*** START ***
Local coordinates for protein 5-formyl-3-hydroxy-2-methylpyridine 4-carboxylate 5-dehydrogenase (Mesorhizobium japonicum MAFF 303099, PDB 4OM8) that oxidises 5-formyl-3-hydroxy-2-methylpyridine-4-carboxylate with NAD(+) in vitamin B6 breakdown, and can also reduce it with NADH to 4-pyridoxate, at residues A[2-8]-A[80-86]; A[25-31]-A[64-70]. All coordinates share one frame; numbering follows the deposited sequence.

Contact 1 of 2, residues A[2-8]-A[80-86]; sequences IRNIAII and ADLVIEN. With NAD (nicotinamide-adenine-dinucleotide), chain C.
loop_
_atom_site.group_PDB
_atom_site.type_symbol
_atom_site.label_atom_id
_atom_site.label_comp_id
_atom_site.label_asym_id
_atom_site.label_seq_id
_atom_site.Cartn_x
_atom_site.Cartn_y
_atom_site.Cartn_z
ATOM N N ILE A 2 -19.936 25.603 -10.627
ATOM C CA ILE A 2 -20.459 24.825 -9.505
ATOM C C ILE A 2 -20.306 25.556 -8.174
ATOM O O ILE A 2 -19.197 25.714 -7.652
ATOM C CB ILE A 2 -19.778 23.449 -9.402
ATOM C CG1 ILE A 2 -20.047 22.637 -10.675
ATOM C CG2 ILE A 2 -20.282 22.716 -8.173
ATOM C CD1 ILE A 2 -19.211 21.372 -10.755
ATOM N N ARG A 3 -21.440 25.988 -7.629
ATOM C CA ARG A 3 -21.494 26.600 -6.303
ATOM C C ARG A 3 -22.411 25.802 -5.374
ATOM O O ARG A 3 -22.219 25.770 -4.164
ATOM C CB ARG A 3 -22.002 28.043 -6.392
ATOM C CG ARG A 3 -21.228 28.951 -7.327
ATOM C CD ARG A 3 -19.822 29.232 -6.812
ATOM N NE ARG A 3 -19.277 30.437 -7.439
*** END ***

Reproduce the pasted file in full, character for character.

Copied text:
Local coordinates for protein 5-formyl-3-hydroxy-2-methylpyridine 4-carboxylate 5-dehydrogenase (Mesorhizobium japonicum MAFF 303099, PDB 4OM8) that oxidises 5-formyl-3-hydroxy-2-methylpyridine-4-carboxylate with NAD(+) in vitamin B6 breakdown, and can also reduce it with NADH to 4-pyridoxate, at residues A[2-8]-A[80-86]; A[25-31]-A[64-70]. All coordinates share one frame; numbering follows the deposited sequence.

Contact 1 of 2, residues A[2-8]-A[80-86]; sequences IRNIAII and ADLVIEN. With NAD (nicotinamide-adenine-dinucleotide), chain C.
loop_
_atom_site.group_PDB
_atom_site.type_symbol
_atom_site.label_atom_id
_atom_site.label_comp_id
_atom_site.label_asym_id
_atom_site.label_seq_id
_atom_site.Cartn_x
_atom_site.Cartn_y
_atom_site.Cartn_z
ATOM N N ILE A 2 -19.936 25.603 -10.627
ATOM C CA ILE A 2 -20.459 24.825 -9.505
ATOM C C ILE A 2 -20.306 25.556 -8.174
ATOM O O ILE A 2 -19.197 25.714 -7.652
ATOM C CB ILE A 2 -19.778 23.449 -9.402
ATOM C CG1 ILE A 2 -20.047 22.637 -10.675
ATOM C CG2 ILE A 2 -20.282 22.716 -8.173
ATOM C CD1 ILE A 2 -19.211 21.372 -10.755
ATOM N N ARG A 3 -21.440 25.988 -7.629
ATOM C CA ARG A 3 -21.494 26.600 -6.303
ATOM C C ARG A 3 -22.411 25.802 -5.374
ATOM O O ARG A 3 -22.219 25.770 -4.164
ATOM C CB ARG A 3 -22.002 28.043 -6.392
ATOM C CG ARG A 3 -21.228 28.951 -7.327
ATOM C CD ARG A 3 -19.822 29.232 -6.812
ATOM N NE ARG A 3 -19.277 30.437 -7.439